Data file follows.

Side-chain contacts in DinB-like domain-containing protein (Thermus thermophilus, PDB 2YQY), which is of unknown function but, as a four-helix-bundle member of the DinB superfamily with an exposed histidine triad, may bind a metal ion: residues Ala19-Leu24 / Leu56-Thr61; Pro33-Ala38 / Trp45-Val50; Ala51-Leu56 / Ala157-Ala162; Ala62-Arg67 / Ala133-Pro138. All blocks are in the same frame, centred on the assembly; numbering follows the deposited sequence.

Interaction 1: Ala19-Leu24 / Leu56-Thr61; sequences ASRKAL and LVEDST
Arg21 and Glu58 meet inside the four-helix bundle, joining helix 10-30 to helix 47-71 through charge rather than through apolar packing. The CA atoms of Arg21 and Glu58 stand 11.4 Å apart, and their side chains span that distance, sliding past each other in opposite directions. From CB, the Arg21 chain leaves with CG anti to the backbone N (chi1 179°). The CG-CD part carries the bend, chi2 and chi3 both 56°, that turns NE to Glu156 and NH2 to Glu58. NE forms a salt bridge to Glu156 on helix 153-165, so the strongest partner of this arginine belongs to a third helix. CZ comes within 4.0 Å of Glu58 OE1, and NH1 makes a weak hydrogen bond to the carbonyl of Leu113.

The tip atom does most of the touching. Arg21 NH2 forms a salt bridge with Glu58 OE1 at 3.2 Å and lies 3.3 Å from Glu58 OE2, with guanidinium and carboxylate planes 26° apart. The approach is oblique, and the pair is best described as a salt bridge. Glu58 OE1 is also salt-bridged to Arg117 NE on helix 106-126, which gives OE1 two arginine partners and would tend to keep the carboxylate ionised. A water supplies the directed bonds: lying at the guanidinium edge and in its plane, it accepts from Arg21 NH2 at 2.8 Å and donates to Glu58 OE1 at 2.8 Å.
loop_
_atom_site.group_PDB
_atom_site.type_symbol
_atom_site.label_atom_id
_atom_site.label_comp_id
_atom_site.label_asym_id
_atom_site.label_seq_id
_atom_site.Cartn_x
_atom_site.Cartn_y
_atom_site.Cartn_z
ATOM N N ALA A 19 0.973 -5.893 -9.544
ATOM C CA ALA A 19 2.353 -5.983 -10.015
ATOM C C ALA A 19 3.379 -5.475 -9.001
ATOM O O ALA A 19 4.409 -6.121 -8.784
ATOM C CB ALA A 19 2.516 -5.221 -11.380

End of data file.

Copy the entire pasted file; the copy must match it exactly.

Side-chain contacts in DinB-like domain-containing protein (Thermus thermophilus, PDB 2YQY), which is of unknown function but, as a four-helix-bundle member of the DinB superfamily with an exposed histidine triad, may bind a metal ion: residues Ala19-Leu24 / Leu56-Thr61; Pro33-Ala38 / Trp45-Val50; Ala51-Leu56 / Ala157-Ala162; Ala62-Arg67 / Ala133-Pro138. All blocks are in the same frame, centred on the assembly; numbering follows the deposited sequence.

Interaction 1: Ala19-Leu24 / Leu56-Thr61; sequences ASRKAL and LVEDST
Arg21 and Glu58 meet inside the four-helix bundle, joining helix 10-30 to helix 47-71 through charge rather than through apolar packing. The CA atoms of Arg21 and Glu58 stand 11.4 Å apart, and their side chains span that distance, sliding past each other in opposite directions. From CB, the Arg21 chain leaves with CG anti to the backbone N (chi1 179°). The CG-CD part carries the bend, chi2 and chi3 both 56°, that turns NE to Glu156 and NH2 to Glu58. NE forms a salt bridge to Glu156 on helix 153-165, so the strongest partner of this arginine belongs to a third helix. CZ comes within 4.0 Å of Glu58 OE1, and NH1 makes a weak hydrogen bond to the carbonyl of Leu113.

The tip atom does most of the touching. Arg21 NH2 forms a salt bridge with Glu58 OE1 at 3.2 Å and lies 3.3 Å from Glu58 OE2, with guanidinium and carboxylate planes 26° apart. The approach is oblique, and the pair is best described as a salt bridge. Glu58 OE1 is also salt-bridged to Arg117 NE on helix 106-126, which gives OE1 two arginine partners and would tend to keep the carboxylate ionised. A water supplies the directed bonds: lying at the guanidinium edge and in its plane, it accepts from Arg21 NH2 at 2.8 Å and donates to Glu58 OE1 at 2.8 Å.
loop_
_atom_site.group_PDB
_atom_site.type_symbol
_atom_site.label_atom_id
_atom_site.label_comp_id
_atom_site.label_asym_id
_atom_site.label_seq_id
_atom_site.Cartn_x
_atom_site.Cartn_y
_atom_site.Cartn_z
ATOM N N ALA A 19 0.973 -5.893 -9.544
ATOM C CA ALA A 19 2.353 -5.983 -10.015
ATOM C C ALA A 19 3.379 -5.475 -9.001
ATOM O O ALA A 19 4.409 -6.121 -8.784
ATOM C CB ALA A 19 2.516 -5.221 -11.380